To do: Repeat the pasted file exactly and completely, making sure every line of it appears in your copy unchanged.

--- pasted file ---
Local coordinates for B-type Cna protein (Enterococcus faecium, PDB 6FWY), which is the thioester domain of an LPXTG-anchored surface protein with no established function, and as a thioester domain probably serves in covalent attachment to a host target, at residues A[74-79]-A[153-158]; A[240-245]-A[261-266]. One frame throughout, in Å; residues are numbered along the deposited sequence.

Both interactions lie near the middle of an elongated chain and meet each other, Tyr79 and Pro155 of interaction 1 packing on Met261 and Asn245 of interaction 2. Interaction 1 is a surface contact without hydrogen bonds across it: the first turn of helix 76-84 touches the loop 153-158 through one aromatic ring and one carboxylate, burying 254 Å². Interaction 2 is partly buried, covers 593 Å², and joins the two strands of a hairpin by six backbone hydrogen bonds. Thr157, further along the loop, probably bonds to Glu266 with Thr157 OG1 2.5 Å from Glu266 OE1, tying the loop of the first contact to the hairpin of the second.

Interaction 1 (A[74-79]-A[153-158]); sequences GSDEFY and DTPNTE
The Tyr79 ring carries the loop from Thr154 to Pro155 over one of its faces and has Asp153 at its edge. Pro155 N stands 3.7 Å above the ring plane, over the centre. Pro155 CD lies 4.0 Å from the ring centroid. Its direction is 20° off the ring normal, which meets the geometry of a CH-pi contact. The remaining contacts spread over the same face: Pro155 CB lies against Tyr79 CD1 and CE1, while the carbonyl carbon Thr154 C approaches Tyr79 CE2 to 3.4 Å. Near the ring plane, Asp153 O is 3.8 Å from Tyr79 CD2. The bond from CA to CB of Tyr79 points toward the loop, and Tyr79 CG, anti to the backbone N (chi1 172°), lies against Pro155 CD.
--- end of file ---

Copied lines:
Local coordinates for B-type Cna protein (Enterococcus faecium, PDB 6FWY), which is the thioester domain of an LPXTG-anchored surface protein with no established function, and as a thioester domain probably serves in covalent attachment to a host target, at residues A[74-79]-A[153-158]; A[240-245]-A[261-266]. One frame throughout, in Å; residues are numbered along the deposited sequence.

Both interactions lie near the middle of an elongated chain and meet each other, Tyr79 and Pro155 of interaction 1 packing on Met261 and Asn245 of interaction 2. Interaction 1 is a surface contact without hydrogen bonds across it: the first turn of helix 76-84 touches the loop 153-158 through one aromatic ring and one carboxylate, burying 254 Å². Interaction 2 is partly buried, covers 593 Å², and joins the two strands of a hairpin by six backbone hydrogen bonds. Thr157, further along the loop, probably bonds to Glu266 with Thr157 OG1 2.5 Å from Glu266 OE1, tying the loop of the first contact to the hairpin of the second.

Interaction 1 (A[74-79]-A[153-158]); sequences GSDEFY and DTPNTE
The Tyr79 ring carries the loop from Thr154 to Pro155 over one of its faces and has Asp153 at its edge. Pro155 N stands 3.7 Å above the ring plane, over the centre. Pro155 CD lies 4.0 Å from the ring centroid. Its direction is 20° off the ring normal, which meets the geometry of a CH-pi contact. The remaining contacts spread over the same face: Pro155 CB lies against Tyr79 CD1 and CE1, while the carbonyl carbon Thr154 C approaches Tyr79 CE2 to 3.4 Å. Near the ring plane, Asp153 O is 3.8 Å from Tyr79 CD2. The bond from CA to CB of Tyr79 points toward the loop, and Tyr79 CG, anti to the backbone N (chi1 172°), lies against Pro155 CD.